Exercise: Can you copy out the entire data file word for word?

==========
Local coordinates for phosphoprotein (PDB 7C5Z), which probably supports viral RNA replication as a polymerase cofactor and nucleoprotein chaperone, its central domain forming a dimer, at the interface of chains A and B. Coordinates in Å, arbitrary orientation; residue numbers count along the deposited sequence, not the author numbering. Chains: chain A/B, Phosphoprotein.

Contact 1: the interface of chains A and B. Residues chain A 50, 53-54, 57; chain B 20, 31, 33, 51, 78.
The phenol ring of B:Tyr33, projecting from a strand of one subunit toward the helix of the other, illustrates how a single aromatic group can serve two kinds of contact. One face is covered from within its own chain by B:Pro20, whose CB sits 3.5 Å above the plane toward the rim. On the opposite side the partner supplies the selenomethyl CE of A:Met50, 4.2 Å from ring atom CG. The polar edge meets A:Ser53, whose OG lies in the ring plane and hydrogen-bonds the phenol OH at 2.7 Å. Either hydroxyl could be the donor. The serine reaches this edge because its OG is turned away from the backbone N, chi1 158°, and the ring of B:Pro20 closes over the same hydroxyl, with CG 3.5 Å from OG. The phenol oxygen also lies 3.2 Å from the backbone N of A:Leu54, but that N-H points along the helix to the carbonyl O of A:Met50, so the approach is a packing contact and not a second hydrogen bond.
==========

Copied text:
Local coordinates for phosphoprotein (PDB 7C5Z), which probably supports viral RNA replication as a polymerase cofactor and nucleoprotein chaperone, its central domain forming a dimer, at the interface of chains A and B. Coordinates in Å, arbitrary orientation; residue numbers count along the deposited sequence, not the author numbering. Chains: chain A/B, Phosphoprotein.

Contact 1: the interface of chains A and B. Residues chain A 50, 53-54, 57; chain B 20, 31, 33, 51, 78.
The phenol ring of B:Tyr33, projecting from a strand of one subunit toward the helix of the other, illustrates how a single aromatic group can serve two kinds of contact. One face is covered from within its own chain by B:Pro20, whose CB sits 3.5 Å above the plane toward the rim. On the opposite side the partner supplies the selenomethyl CE of A:Met50, 4.2 Å from ring atom CG. The polar edge meets A:Ser53, whose OG lies in the ring plane and hydrogen-bonds the phenol OH at 2.7 Å. Either hydroxyl could be the donor. The serine reaches this edge because its OG is turned away from the backbone N, chi1 158°, and the ring of B:Pro20 closes over the same hydroxyl, with CG 3.5 Å from OG. The phenol oxygen also lies 3.2 Å from the backbone N of A:Leu54, but that N-H points along the helix to the carbonyl O of A:Met50, so the approach is a packing contact and not a second hydrogen bond.